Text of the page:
WASHINGTON – An investigation into one of Bethlehem Steel Corp.’s worst Maryland accidents in the last two decades found the company innocent of any wrongdoing – a sore point for one of the victims.
But state inspectors and that victim give the steel manufacturer credit for improving safety conditions since the explosion.
On Jan. 5, 1988, a container filled with a rust prevention chemical exploded at Bethlehem Steel Corp.’s Sparrows Point Division, killing one worker and injuring three.
The accident occurred when two workers had trouble pouring a thick chemical from a 55-gallon drum into a smaller bucket, according to Maryland Occupational Safety and Health records. The workers placed a torch under the drum to force the fluid to expand and pour.
After three minutes the liquid began to flow. But then it caught fire and blew the top off the drum, MOSH records state.
Valentino Goralski, a 54-year-old maintenance worker who stood closest to the drum, suffered severe burns to 98 percent of his body. He died a week later at Francis Scott Key Medical Center, MOSH records state.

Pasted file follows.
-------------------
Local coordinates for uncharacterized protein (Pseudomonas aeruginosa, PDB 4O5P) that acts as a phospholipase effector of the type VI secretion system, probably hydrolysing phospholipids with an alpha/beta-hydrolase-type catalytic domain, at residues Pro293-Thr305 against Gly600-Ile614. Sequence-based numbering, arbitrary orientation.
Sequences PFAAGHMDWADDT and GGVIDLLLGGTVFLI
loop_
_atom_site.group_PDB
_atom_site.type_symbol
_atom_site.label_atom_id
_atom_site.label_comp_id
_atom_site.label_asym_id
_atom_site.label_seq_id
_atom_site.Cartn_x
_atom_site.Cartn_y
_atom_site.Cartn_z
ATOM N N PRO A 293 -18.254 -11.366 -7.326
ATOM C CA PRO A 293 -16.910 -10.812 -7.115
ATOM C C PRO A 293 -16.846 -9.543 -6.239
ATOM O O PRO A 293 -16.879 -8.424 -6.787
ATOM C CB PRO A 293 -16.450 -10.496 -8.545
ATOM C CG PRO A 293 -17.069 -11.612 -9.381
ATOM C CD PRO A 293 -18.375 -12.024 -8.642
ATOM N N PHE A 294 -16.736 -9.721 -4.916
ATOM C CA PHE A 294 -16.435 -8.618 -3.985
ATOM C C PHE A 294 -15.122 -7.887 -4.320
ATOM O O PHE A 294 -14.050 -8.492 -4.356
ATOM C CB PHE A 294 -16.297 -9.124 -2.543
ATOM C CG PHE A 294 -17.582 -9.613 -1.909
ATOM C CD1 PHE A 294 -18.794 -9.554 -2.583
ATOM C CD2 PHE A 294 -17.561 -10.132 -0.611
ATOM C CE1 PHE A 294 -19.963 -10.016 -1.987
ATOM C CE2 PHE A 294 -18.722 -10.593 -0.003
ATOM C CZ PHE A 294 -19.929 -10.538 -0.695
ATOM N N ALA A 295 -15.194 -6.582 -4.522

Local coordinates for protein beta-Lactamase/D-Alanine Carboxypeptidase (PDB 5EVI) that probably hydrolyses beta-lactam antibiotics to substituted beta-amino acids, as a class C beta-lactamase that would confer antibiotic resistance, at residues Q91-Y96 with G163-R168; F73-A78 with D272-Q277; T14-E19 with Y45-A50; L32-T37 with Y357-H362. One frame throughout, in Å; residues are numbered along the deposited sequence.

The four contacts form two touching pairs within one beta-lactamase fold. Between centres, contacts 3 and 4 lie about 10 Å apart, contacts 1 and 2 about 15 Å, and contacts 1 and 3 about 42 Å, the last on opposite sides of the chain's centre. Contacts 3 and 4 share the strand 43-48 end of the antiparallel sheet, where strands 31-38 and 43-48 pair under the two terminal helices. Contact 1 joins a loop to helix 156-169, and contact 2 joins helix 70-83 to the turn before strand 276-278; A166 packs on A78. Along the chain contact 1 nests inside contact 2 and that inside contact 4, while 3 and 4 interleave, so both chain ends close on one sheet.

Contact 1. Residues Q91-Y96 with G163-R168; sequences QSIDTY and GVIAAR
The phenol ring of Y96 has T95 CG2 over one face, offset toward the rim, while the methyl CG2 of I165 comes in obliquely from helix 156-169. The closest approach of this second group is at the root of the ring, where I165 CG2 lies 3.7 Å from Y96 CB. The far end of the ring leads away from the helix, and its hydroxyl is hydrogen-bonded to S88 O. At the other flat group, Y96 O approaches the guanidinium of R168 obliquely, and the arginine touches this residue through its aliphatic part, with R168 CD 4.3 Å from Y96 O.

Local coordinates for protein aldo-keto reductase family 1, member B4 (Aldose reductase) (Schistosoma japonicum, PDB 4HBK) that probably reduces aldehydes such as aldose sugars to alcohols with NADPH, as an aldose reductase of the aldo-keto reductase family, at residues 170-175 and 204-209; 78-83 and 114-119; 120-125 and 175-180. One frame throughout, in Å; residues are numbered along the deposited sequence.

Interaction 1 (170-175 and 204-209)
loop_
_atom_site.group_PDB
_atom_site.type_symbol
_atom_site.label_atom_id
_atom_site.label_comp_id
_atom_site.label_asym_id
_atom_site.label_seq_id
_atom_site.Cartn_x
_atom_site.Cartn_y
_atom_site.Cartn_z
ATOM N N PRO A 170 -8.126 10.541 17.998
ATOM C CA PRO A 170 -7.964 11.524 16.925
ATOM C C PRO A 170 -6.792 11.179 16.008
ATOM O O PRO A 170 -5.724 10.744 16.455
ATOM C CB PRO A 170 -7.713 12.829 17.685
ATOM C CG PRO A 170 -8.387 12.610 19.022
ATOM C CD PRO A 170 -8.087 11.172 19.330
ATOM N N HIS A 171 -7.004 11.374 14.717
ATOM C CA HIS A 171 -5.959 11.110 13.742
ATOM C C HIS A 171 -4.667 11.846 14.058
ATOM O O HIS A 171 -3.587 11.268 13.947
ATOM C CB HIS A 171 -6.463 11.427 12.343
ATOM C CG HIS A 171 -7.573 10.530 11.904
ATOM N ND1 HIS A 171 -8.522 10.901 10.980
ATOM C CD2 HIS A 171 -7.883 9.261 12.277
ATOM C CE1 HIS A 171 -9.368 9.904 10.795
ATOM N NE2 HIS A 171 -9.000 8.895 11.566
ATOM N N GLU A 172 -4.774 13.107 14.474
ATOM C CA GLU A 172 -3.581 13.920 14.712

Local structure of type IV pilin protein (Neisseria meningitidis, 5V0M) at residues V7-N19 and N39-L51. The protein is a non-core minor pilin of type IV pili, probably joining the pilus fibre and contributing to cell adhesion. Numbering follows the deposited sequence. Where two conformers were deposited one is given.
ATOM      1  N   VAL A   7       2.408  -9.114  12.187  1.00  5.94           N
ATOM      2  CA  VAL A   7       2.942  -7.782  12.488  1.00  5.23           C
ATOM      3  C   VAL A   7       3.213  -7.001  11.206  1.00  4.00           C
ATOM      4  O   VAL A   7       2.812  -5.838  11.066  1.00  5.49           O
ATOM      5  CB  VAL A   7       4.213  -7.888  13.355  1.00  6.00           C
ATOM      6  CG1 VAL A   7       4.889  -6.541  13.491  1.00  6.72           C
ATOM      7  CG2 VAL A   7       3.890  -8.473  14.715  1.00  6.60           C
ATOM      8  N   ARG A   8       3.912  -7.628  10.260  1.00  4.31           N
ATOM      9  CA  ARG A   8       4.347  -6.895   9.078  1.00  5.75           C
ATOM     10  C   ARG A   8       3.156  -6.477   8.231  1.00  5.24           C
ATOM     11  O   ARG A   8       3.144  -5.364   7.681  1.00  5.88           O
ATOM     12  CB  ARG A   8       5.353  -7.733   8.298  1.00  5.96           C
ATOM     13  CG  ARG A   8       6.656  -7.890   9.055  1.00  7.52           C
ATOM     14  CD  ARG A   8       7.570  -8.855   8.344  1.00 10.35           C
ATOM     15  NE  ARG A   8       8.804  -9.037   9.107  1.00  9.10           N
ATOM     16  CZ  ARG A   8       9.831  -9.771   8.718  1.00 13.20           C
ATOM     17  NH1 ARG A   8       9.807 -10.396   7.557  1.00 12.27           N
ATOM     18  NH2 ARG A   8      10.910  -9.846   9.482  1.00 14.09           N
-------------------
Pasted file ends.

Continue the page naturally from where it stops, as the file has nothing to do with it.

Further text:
Three other workers received burns in their attempt to help Goralski, according to MOSH. One of them, then 52-year-old pump repairman Richard Dause, remained in a hospital for two weeks, he said.
MOSH inspectors concluded that the employees had received proper safety training and “should have known better” than to place a torch under a combustible liquid, said Craig Lowry, chief of compliance at MOSH.
Bethlehem Steel was not cited for any violations.
Ted Baldwin, a spokesman for the company, said he does not want to comment on the cause of the accident because he is not familiar with what happened.
Dause, who received burns from his hands down to his thighs when he threw himself onto Goralski to try to extinguish the fire, said he was disappointed with MOSH’s investigation.
“I honestly feel that they were not looking for what happened,” said Dause, who now works for Bethlehem Steel as a job planner.
Dause said the drum containing the liquid was not properly labeled and the workers did not know that the chemical could catch fire. He said heating substances with open flames to make them thinner used to be a common practice at Bethlehem Steel.
Goralski was “the safest worker I’ve ever known,” Dause said.
Lowry said the drums were properly labeled, and the employees had been instructed in the handling of combustible materials.
MOSH records give Bethlehem Steel credit for producing guidelines for the handling of the chemical after the accident.
Dause said the company has gone “absolutely overboard” with its safety and health measures since the explosion.
He said he likes the fact that the company now has data sheets for every solvent and cleaning fluid, but he is critical of the newly created safety committees, which exist in each unit of the plant. “Some people join the committees just to get out of their work,” he said. But, he added, “usually some good comes out of it.” – 30 –